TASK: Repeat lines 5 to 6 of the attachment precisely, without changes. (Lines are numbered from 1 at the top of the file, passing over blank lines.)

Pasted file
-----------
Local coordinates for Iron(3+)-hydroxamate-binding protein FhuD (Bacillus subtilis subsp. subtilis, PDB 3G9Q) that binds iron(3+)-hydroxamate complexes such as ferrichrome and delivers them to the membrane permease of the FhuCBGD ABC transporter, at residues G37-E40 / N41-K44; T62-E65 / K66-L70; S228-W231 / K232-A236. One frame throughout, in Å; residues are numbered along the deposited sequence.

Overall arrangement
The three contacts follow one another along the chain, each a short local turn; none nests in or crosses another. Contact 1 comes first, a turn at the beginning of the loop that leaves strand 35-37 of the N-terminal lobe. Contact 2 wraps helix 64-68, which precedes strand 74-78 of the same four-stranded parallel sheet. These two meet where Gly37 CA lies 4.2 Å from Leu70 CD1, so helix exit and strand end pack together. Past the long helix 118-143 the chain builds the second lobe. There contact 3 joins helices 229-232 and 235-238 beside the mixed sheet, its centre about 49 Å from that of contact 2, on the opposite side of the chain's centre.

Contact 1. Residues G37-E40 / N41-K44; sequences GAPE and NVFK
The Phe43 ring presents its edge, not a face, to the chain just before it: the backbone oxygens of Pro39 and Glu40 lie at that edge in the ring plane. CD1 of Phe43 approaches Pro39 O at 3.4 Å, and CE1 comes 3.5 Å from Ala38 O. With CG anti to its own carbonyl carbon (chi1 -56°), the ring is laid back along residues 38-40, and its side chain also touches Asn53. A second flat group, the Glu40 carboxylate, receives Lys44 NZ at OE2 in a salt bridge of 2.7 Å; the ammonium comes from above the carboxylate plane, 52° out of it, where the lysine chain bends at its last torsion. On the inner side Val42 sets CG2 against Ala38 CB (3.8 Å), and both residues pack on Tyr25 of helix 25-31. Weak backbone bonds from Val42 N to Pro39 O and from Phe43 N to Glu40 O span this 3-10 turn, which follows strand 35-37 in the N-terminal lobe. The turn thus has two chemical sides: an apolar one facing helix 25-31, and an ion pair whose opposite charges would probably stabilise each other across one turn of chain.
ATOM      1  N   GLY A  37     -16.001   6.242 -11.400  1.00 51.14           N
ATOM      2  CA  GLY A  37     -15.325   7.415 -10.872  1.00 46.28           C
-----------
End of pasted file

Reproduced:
The Phe43 ring presents its edge, not a face, to the chain just before it: the backbone oxygens of Pro39 and Glu40 lie at that edge in the ring plane. CD1 of Phe43 approaches Pro39 O at 3.4 Å, and CE1 comes 3.5 Å from Ala38 O. With CG anti to its own carbonyl carbon (chi1 -56°), the ring is laid back along residues 38-40, and its side chain also touches Asn53. A second flat group, the Glu40 carboxylate, receives Lys44 NZ at OE2 in a salt bridge of 2.7 Å; the ammonium comes from above the carboxylate plane, 52° out of it, where the lysine chain bends at its last torsion. On the inner side Val42 sets CG2 against Ala38 CB (3.8 Å), and both residues pack on Tyr25 of helix 25-31. Weak backbone bonds from Val42 N to Pro39 O and from Phe43 N to Glu40 O span this 3-10 turn, which follows strand 35-37 in the N-terminal lobe. The turn thus has two chemical sides: an apolar one facing helix 25-31, and an ion pair whose opposite charges would probably stabilise each other across one turn of chain.
ATOM      1  N   GLY A  37     -16.001   6.242 -11.400  1.00 51.14           N